Ontario gov’t pledges $1 million for research
After years of effort by a miner’s daughter, it’s starting to have an effect.
Janice Martell was the daughter of a miner in northern Ontario. He was one of thousands of miners in Ontario, and several other countries around the world who regularly had to inhale “McIntyre Powder”.
It was a finely-ground aluminium powder blown into miner’s changerooms before their shifts in the theory that coating their lungs would prevent the typical miner’s disease of silicosis, and thus save the mine’s from potential health related lawsuits.
Martell’s father, later developed Parkinson’s and many other miners developed similar neurological problems. She believes the conditions were connected to the breathing of the powder.
The Ministry of Labour originally estimated about 10,000 miners were exposed to the product through about 45 mines in Ontario licensed to use the powder.
However the Occupational Cancer Research Centre conducting a study on neurological disorders and the powder says some 27,000 were exposed between approximately 1943 to 1979.
The product was also shipped to mines in several other countries as well.
The provincial Minstry of Labour will fund work by the Occupational Health Clinics for Ontario Workers (OHCOW) to create a team to review health information about miners who were exposed to the dust. This may help to establish a link between health issues and the powder.
The information comes from clinics the agency held for miners across the country.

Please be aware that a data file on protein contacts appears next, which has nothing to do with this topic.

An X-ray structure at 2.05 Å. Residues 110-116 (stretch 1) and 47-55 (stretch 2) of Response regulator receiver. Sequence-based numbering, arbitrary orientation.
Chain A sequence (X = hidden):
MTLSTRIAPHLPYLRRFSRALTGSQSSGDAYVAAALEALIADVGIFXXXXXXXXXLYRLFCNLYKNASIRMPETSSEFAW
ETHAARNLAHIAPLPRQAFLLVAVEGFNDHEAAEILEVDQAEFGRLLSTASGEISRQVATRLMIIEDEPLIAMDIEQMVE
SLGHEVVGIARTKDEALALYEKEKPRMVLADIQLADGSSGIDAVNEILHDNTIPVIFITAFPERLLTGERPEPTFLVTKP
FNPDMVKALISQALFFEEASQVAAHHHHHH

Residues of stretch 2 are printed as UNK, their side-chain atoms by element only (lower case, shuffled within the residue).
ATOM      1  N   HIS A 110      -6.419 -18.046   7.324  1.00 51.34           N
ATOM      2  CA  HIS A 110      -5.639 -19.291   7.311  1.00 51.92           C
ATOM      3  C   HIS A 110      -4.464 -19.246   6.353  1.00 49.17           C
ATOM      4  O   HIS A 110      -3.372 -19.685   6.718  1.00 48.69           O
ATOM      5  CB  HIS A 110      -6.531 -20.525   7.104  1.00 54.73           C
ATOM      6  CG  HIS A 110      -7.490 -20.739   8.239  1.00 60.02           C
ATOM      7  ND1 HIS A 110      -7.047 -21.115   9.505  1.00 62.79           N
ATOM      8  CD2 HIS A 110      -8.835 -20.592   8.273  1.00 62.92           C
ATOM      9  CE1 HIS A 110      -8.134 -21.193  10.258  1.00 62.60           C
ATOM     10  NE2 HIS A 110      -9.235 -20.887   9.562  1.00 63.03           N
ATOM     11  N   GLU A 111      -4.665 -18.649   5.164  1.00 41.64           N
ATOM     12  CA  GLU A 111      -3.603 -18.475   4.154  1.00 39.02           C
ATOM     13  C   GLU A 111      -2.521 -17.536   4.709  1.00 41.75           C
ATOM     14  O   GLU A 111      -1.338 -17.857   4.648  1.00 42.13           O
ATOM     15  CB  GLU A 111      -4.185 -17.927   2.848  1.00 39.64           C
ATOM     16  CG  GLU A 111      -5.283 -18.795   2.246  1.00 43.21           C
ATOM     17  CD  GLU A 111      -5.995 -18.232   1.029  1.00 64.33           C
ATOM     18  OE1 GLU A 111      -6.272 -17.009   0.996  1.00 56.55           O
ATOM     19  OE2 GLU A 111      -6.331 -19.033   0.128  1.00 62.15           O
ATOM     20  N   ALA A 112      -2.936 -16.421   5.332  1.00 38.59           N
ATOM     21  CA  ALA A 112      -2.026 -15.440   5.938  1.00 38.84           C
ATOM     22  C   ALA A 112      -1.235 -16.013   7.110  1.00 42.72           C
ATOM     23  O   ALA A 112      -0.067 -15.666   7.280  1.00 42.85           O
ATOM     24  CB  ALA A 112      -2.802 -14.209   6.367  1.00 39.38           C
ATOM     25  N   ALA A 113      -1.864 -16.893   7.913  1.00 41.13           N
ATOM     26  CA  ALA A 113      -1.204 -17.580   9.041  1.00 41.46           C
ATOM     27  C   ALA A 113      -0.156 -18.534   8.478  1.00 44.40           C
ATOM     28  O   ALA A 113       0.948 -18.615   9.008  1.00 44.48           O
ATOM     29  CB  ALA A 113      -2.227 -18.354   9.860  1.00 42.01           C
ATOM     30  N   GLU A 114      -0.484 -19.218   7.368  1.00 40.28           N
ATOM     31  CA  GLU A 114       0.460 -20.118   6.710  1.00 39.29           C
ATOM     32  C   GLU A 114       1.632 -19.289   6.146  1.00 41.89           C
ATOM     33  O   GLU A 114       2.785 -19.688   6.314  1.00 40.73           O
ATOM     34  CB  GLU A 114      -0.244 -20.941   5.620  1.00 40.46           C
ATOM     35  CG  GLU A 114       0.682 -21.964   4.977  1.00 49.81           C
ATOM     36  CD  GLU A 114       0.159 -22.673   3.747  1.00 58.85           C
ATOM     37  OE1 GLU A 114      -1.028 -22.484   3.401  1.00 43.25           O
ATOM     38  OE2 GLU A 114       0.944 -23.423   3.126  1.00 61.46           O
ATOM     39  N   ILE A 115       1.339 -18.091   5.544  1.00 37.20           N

Marcelle Crouse, Acting Chief Prevention Officer for the Ministry of Labour said in a press release yesterday, “Mine workers can be exposed to a number of contaminants leading to occupational disease. This grant will help support and expand OHCOW’s capacity and expertise to address occupational illnesses as it relates to issues with miners past and present”.
With the OHCOW information including miner’s health history, the Ministry of Labour said the miners could use the information from the analysis to make claims to the Workplace Safety and Insurance Board (WSIB) for potential compensation.
Janice Martell, who has been working full time on the project to gather miner’s information, says she is grateful for the financial boost, noting that it will help fund a team to process the large volume of information gathered during the 2016 clinics.
However, while that may help future claimants, the miners who made previous claims to the WSIB and were denied, will not have their cases re-opened.
Marty Warren, United Steelworkers (USW) Ontario and Atlantic Director, is among those saying it is not fair that previous claims will not be reconsidered.
In a press release he said,” “These miners were forced to inhale McIntyre Powder from the 1940s to the 1970s. Now, they’re suffering and they’re dying. So this funding to expand assessment is something. But it’s not enough, and it’s regrettable that it’s only on a go-forward basis”.
The USW worked with OHCOW at the clinics, and Warren added, “These workers were human guinea pigs. We have conducted intake clinics, where we interviewed former miners, survivors and caregivers. Everyone came with a story about how breathing in the dust in closed rooms affected breathing, overall health and life expectancy.”
There was only extremely limited testing done on rabbits and guinea pigs as to the effects of McIntyre powder before it was given permission to be used on thousands of miners.
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